#1 19-year-old sets record as youngest MP05-04-2011, 08:06 PM
By Sidhartha Banerjee, The Canadian Press 19 hours ago
MONTREAL Nineteen-year-old Pierre-Luc Dusseault planned to work a summer job at a golf course if his foray into federal politics didn't work out.
He can forget the links.
The teenage longshot is now headed to Ottawa as the youngest member to ever sit in Canada's federal Parliament, joining dozens of other New Democrats in Quebec who scored unlikely victories on Monday night.
Instead of working his way around the green fairways, he will learn his way around the green parquet of the House of Commons as the new MP for Sherbrooke. His new starting salary is $157,731.
Dusseault ran a grassroots campaign in the university town east of Montreal. He says he always believed he had a chance.
"I did a full-time campaign and I was there to win, I wasn't there to be a figurehead, I was involved in the debates and I was present on the ground," Dusseault said.
"I worked to win and our efforts bore fruit."
Despite the steep learning curve, he said he's ready more than ready to tackle Ottawa.
The political neophyte is co-founder and president of the NDP association at the Universite de Sherbrooke, where he finished his first year as a political science student.
Dusseault is a self-described political junkie who has already been to Ottawa and visited the House of Commons. He also admits to watching a lot of CPAC, the TV channel that broadcasts parliamentary proceedings.
"I know the game," Dusseault said confidently.
Dusseault turns 20 at the end of this month. At 19 years, 11 months, he will be the youngest MP ever to serve in Ottawa. He replaces Claude-Andre Lachance, who has held the distinction for over a quarter-century. Lachance was elected as a Trudeau Liberal in 1974 at the age of 20 years, three months, in a Montreal riding.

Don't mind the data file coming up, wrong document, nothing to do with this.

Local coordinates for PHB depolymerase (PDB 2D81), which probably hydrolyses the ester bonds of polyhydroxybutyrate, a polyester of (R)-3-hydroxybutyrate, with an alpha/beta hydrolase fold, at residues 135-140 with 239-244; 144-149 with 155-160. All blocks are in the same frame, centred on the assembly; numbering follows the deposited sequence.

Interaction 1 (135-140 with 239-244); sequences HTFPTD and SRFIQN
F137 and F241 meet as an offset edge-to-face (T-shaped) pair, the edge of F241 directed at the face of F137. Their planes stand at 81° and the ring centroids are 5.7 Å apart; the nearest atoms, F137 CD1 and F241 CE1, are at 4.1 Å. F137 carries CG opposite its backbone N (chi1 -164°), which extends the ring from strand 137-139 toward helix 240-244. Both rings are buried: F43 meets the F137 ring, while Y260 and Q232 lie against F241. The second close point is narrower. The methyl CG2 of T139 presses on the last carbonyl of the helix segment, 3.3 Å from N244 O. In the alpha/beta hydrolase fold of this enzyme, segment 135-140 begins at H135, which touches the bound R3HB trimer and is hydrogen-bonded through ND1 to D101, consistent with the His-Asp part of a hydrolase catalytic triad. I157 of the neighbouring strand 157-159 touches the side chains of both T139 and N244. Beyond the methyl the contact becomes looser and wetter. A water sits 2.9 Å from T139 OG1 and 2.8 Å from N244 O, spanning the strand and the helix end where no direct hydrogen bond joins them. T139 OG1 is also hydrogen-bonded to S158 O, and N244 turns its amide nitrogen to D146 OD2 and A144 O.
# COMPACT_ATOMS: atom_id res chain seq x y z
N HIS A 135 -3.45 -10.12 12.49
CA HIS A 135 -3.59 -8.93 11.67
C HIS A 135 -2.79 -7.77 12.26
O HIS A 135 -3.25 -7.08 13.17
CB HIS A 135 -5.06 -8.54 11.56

Coincidentally, Dusseault was also voting for the first time on Monday. His maiden exercise in democracy was a no-brainer he simply ticked the circle next to his own name.
"It's not a difficult choice," quipped the Granby, Que., native.
The local campaign started slowly until the university year ended. That's when Dusseault made a push, hitting the streets and parks. He said people in Sherbrooke made it clear they wanted change.
"All the people I met were saying we want a young MP, we want change and the NDP is the new voice of Quebec," Dusseault said.
From 1984 to 1998 the riding was held by then-Progressive Conservative Jean Charest, currently premier of Quebec.
Since 1998, the riding had been held solidly by long-time Bloc Quebecois member Serge Cardin, who'd never received less than 44 per cent of the vote.
Sherbrooke is a riding where the NDP had never finished better than fourth in recent elections, but was among nearly six-dozen seats swept up in Monday's orange tide.
Dusseault said he's thankful the voters in his Eastern Townships riding have given him and, by extension, Canadian youth the chance to represent them. Dusseault said more young people are needed in the House of Commons.
The son of a daycare administrator and a warehouse manager, Dusseault said he would still like to finish his university degree after his political career is over.
But for now, priorities include meeting with other NDP MPs and setting up a riding office. He also will need to pick up a few more suits and he plans to improve his English.
"Maybe some won't take me seriously in the beginning, but I'm ready to work hard and earn my spot," Dusseault said.
"In the coming weeks, months, years, I'll show those who are skeptical that the youth have their place and can get the job done."
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